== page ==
This past week I was privileged to see three absorbingly well-acted productions of profound plays, Monday evening as organized by Capital Fringe Festival: inside a black box theater in an art gallery, a 90 minute version of John Webster’s Duchess of Malfi, done more or less in modern dress by “We Happy Few” in a small theater where all the seats were sold:

malfi-promo
Duchess of Malfi’s cast and commentary;

Friday evening at the Folger Theater (the whole place much loved by me, now a member of the theater side as well as a reader on the scholar side of the building), a 3 hour Hamlet performed by the London Globe players as part of their tour of welcoming places in 2014 (the 27th stop they said):

Britain Global Hamlet

and late this Saturday afternoon, as organized by Capital Fringe Festival, at the old and once again re-vamped Atlas theater, H Street, NE, a nearly 2 hour version of Jean Anouilh’s 1944 Antigone performed by the Wandering Theater Company who expect to take the production to off-Broadway this coming fall.

Chorus
Clemmie Evans and Jenna Krasowski as two woman chorus for Antigone

I probably enjoyed The Duchess of Malfi the most. It was acted naturalistically with intense forcefulness and the powerful soliloquies contrasting the natural joy of the Duchess marrying her steward, Antonio, against the fierce opposition of her corrupt, rank-obsessed and incestuous brothers’ ferocious what seems crazed perverse opposition struck strong chords. The focus of the production was the lower class male character, Bosola, endlessly murdering and torturing others in the hopeless hope of promotion and big cash, only to be sneered at when he’s done. (Bob Hoskins did this role decades ago.) So it was accessible. I last saw a production on TV when I was 13 when Channel 13 in NYC was first aired. This production de-emphasized Webster’s exploration of meaningless (“look you the stars shine still” says Bosola to the Duchess at one point) for a mirroring of today’s sexually sick religious hypocrisies, glamorized gangsterism, and antagonistic heterosexuality. I went alone and when I returned home (later at night) sat with a plate of tuna and glass of Shiraz wine watching the latest dire news.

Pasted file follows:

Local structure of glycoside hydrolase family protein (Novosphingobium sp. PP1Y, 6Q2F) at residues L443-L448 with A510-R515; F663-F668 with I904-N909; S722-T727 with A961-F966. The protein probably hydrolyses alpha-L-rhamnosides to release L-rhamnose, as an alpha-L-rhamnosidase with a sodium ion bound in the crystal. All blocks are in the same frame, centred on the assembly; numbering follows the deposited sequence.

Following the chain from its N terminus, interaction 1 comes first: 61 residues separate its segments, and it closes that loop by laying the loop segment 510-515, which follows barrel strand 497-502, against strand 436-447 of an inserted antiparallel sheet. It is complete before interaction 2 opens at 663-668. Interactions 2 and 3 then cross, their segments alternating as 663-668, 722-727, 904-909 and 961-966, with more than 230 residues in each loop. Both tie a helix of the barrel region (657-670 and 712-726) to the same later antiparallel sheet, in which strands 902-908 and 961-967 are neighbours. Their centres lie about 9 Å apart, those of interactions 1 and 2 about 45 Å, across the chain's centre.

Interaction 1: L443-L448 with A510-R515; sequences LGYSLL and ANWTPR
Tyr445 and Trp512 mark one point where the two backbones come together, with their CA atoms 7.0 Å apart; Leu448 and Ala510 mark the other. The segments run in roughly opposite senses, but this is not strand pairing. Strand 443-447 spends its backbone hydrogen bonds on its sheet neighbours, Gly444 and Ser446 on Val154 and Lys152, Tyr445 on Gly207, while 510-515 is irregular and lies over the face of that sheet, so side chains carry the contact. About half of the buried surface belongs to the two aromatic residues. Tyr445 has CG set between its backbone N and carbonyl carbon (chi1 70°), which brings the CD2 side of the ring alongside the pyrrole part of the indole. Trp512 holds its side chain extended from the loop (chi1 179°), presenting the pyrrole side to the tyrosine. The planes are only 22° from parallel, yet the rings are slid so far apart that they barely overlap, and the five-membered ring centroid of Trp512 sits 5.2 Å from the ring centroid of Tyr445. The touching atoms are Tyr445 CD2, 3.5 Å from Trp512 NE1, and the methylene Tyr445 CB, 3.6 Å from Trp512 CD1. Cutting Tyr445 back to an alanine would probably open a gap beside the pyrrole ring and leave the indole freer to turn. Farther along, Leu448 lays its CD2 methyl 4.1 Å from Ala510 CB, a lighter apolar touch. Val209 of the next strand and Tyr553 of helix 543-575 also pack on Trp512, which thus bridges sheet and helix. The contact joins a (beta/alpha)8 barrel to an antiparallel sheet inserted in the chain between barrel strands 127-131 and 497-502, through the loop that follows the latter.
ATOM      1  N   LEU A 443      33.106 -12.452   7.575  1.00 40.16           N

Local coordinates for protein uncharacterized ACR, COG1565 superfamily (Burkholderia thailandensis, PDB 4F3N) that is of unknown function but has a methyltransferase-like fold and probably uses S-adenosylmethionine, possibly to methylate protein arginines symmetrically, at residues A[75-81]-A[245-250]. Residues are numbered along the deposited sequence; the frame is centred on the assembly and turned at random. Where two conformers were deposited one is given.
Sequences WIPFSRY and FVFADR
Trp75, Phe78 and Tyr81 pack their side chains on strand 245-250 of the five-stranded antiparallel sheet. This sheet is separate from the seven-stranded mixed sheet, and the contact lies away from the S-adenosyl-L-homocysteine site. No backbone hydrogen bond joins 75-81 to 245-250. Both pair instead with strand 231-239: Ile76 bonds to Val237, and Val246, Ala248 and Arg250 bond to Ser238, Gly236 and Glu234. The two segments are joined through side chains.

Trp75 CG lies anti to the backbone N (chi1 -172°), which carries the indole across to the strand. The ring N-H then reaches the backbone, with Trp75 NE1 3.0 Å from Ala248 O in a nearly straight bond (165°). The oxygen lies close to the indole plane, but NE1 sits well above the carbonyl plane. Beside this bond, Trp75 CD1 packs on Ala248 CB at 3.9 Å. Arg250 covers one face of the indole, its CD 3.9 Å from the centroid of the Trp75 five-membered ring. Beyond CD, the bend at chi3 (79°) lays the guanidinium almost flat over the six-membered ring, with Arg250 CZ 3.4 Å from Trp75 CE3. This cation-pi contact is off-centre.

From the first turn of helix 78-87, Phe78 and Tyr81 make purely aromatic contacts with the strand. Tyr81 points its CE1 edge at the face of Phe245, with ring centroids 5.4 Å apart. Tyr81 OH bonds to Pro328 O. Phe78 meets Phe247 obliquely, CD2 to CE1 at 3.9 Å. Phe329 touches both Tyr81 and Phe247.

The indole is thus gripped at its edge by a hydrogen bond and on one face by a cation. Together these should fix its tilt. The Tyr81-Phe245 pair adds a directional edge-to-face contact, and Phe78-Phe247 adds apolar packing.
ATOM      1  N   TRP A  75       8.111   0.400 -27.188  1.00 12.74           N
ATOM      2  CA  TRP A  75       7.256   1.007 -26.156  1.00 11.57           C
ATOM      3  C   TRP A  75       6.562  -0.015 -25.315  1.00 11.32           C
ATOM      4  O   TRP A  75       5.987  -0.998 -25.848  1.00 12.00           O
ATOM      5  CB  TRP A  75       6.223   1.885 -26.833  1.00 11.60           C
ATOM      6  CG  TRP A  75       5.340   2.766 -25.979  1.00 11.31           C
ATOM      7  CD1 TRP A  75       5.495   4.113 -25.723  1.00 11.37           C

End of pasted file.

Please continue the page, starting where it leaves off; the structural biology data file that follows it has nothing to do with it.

A few years ago now Jim and I saw another Globe production of Hamlet at the Folger, and we did not care for it. The actors were acting Elizabeth players performing Hamlet, and the double turn was too distancing. I believe it was the same actress who performed Gertrude (Miranda Foster) and the difference will epitomize why this production succeeded at least with me. She really played Gertrude directly and with modern virtuoso hysteria and subtlety once we were within the play while at its edges, the singing and dancing and movements as we moved from scene to scene she reverted to an actress-player with her lute interacting with other actors and the audience. I just love the dancing of all the performers together at the end — as magically they all rise from imagined death to brilliant life again. This time the group had a lot more effective stage business during the play, some of which was self-reflexive — the trunks they carried about. At deeply felt tragic moments I felt I was near tears (Keith Barlett as Claudius suddenly confessing that indeed he killed the king and it is killing his soul) and cried at Hamlet’s death, but suddenly we swung round for genuinely comic moments: the world is filled with silly and ignorant and dense (in Shakespeare, Polonius, Laertes) unknowing profound (the gravedigger) presences while others understand the tragic ironies of existence. The mix of comedy and tragedy must indeed have seemed barbaric to the French. The audience did not appreciate the this more modified version of the Globe style, but I gathered more what Shakespeare’s text was meant to convey than I’d done since some of the productions of Papp in Central park years ago. Izzy was not sure how much she liked it. You again had to pay attention to the words which went swiftly. Very strong beyond Hamlet, Claudius and Gertrude were Rawiri Paratene as Polonius and gravedigger, Tom Lawrence as Horatio, Laertes, Fortinras, Osric.